Laura Jenkins: No, that’s right. Belinda, thank you so much for sharing that. I think it’s such a tough decision and as you really nicely articulated, there’s so many different factors that you take into account. The age and his previous experience with children and then what your future might look like and all of those things. So I think it’s something that a lot of stepmums and stepdads coming together into a relationship that is a second relationship or not the first family, this is something that comes up a lot. So I think there’ll be many people listening who really identify with what you’re saying and what you’ve gone through and 100% respect the decision and the choice that you make as well. And at the same time, as you nicely put, you get the opportunity to be be this amazing influence and figure in these girls’ lives as well. So Belinda, I’d love to know, coming back to the logistics, within the household. What does a typical day look like for you when the girls are with you? So how do you manage responsibilities and find balance between supporting the family and the girls? And then we’ve talked a little bit about finding time for your own needs too.

Belinda Mercorella: Yeah. Well, we have the girls on a 50-50 basis. It’s not a week on week off. It’s more like a few days, three or four days and then three or four days again to the next time they’re with us. So we’ve been together, living all together for over a year and a half now. And so, when the girls are with us, I do school pick up and drop off and I’m very fortunate that I work very close to the girls school. So, it has worked out really well that it’s very convenient to do that. I go to work, they come to school, go to school with me. So, I do that and I do a lot of the, you know, food shopping and cooking and things during the week because I have a bit more time. Nigel works full time and really can only do that because of me willingly helping out as well. But yeah, finding the balance, because I, like I said, I like to just go all in with things. Finding the balance, yeah, has been difficult because I really want to care for them and create this really beautiful space as well. And then also, obviously, have enough time for myself as well. And I can see that when I haven’t done much for myself or anything, I do start to go down that path of resentment. and negativity. And so I can really see the benefit of taking that time for myself and for my own mental health and overall health as well. So we’ve started to, I guess, delegate tasks and get the kids involved with things. However, a lot of that has come from a place of me having to let go of that control that origin earlier. I want to do all the, it’s sort of like, I say, Oh, I’ve got, I feel overwhelmed. I’m doing everything, which there was never an expectation for me to do. I’ve just taken it on board myself. And I say, oh, it’s too much. I can’t do it all. And then, oh, well, let’s, can we get the girls to do something? Oh, Nigel says, can I do something? I’m like, oh, I don’t know. Would you do it the same way I do?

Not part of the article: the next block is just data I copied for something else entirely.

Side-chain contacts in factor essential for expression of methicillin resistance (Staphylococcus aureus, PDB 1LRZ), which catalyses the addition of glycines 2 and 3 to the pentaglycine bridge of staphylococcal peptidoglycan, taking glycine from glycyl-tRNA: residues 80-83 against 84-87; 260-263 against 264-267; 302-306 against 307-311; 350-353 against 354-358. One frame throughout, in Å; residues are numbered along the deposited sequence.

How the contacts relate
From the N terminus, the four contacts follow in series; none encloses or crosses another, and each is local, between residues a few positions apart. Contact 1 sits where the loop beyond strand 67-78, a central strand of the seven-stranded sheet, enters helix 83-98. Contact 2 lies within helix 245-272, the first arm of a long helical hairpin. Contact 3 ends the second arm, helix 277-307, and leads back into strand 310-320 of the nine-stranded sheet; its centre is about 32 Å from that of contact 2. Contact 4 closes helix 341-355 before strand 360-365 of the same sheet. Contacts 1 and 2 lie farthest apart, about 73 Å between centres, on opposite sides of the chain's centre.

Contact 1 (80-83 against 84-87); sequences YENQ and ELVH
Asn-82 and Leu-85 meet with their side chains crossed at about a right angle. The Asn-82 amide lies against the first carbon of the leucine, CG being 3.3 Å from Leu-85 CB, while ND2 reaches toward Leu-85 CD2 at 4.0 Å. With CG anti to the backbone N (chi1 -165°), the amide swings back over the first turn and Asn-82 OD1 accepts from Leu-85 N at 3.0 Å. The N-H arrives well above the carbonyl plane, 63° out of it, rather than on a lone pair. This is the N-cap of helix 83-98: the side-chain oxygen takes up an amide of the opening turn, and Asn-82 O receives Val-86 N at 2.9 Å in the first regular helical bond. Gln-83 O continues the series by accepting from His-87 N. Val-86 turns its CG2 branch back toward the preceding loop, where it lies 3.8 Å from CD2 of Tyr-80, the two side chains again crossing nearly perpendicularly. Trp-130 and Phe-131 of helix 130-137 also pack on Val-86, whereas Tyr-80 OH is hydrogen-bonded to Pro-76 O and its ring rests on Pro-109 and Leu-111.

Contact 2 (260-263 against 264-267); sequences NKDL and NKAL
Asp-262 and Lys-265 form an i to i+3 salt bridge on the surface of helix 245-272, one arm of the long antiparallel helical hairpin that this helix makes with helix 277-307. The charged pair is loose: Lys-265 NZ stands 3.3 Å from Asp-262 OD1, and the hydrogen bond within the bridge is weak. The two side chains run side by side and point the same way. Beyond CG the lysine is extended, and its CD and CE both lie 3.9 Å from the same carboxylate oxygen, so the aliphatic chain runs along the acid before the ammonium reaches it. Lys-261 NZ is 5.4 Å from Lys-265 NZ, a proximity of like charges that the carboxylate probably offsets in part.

Laura Jenkins: It’s so true, isn’t it? We do, we do that.

Belinda Mercorella: Just letting them actually do things like, you know, the cleaning the house every second weekend or this sort of thing. I’m like, okay, it takes a lot of the work for me. And I also have to realize that I’m, if I do everything for them, it’s actually not a good thing. I want them to learn the life skills and responsibilities that they need to, so that they can take it into their lives when they get older. So as much as I want to do everything and be like, no, no, no, you just go and do your homework or you do whatever. I recognise that now too, that it isn’t, always a good thing for them.

Laura Jenkins: Yes. Oh gosh, I know so many stepmums that I speak to wrestle with that same idea of control and things aren’t always going to be done the way that you like them but at the same time you need the help because otherwise you run yourself ragged in the process. Yeah, I’m nodding along here listening to you Belinda. So look, nearing the end of our chat here, just conscious of time, but I’d love to know what are some of the most valuable lessons that you’ve learned about yourself and about being a step mum as well along the way?